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Severe hypoxia and multiple infarctions resembling Creutzfeldt-Jakob disease


Mittelbronn, M; Capper, D; Bader, B; Schittenhelm, J; Haybaeck, J; Weber, P; Meyermann, R; Kretzschmar, H A; Wietholter, H (2008). Severe hypoxia and multiple infarctions resembling Creutzfeldt-Jakob disease. Folia Neuropathologica, 46(2):149-153.

Abstract

Although neuropathological examination is still required for the definite diagnosis of Creutzfeldt-Jakob disease (CJD), specialised clinical assessment predicts probable CJD. Here we present a 73-year-old female patient presenting with rapid cognitive decline, visual, acoustic and cerebellar disturbances, ataxia and EEG changes compatible with early CJD stages. MRI revealed hyperintensities within the thalami, hypothalami, corpora mammillaria, the tectum and the cortex. Initial neuropathological examination showed severe cortical and subcortical spongiosis. However, both immunohistochemistry and Western blotting showed no pathological prion protein. Finally, small infarctions affecting the tectum, tegmentum, corpora mammillaria and global hypoxic-ischaemic changes could be identified as the probable reason for the changes interpreted as CJD-related pathology. Hypoxic-ischaemic CNS alterations mainly affecting the supply area of the basilar artery should be ruled out in case of probable CJD. In addition, severe spongiosis can be misleading in the histological examination, suggesting the diagnosis of a prion-induced spongiform encephalopathy.

Abstract

Although neuropathological examination is still required for the definite diagnosis of Creutzfeldt-Jakob disease (CJD), specialised clinical assessment predicts probable CJD. Here we present a 73-year-old female patient presenting with rapid cognitive decline, visual, acoustic and cerebellar disturbances, ataxia and EEG changes compatible with early CJD stages. MRI revealed hyperintensities within the thalami, hypothalami, corpora mammillaria, the tectum and the cortex. Initial neuropathological examination showed severe cortical and subcortical spongiosis. However, both immunohistochemistry and Western blotting showed no pathological prion protein. Finally, small infarctions affecting the tectum, tegmentum, corpora mammillaria and global hypoxic-ischaemic changes could be identified as the probable reason for the changes interpreted as CJD-related pathology. Hypoxic-ischaemic CNS alterations mainly affecting the supply area of the basilar artery should be ruled out in case of probable CJD. In addition, severe spongiosis can be misleading in the histological examination, suggesting the diagnosis of a prion-induced spongiform encephalopathy.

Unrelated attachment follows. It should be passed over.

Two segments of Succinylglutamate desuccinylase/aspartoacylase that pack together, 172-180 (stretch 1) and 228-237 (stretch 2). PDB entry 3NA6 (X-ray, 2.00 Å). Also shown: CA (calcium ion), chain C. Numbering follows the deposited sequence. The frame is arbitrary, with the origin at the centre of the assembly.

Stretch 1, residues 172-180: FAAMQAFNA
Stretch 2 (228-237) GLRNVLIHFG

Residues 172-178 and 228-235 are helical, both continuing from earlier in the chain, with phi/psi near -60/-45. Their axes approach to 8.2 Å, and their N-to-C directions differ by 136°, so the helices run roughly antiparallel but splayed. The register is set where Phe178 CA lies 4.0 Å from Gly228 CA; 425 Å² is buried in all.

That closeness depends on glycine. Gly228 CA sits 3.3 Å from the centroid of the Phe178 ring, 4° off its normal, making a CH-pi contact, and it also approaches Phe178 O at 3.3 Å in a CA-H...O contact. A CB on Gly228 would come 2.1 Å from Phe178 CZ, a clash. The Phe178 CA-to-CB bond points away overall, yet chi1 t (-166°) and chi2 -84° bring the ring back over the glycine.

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Item Type:Journal Article, refereed, original work
Communities & Collections:04 Faculty of Medicine > University Hospital Zurich > Institute of Neuropathology
Dewey Decimal Classification:570 Life sciences; biology
610 Medicine & health
Language:English
Date:2008
Deposited On:28 Jan 2009 10:57
Last Modified:05 Apr 2016 12:54
Publisher:Termedia
ISSN:1509-572X
Official URL:http://www.termedia.pl/magazine.php?magazine_id=20&article_id=10630&magazine_subpage=ABSTRACT
PubMed ID:18587709

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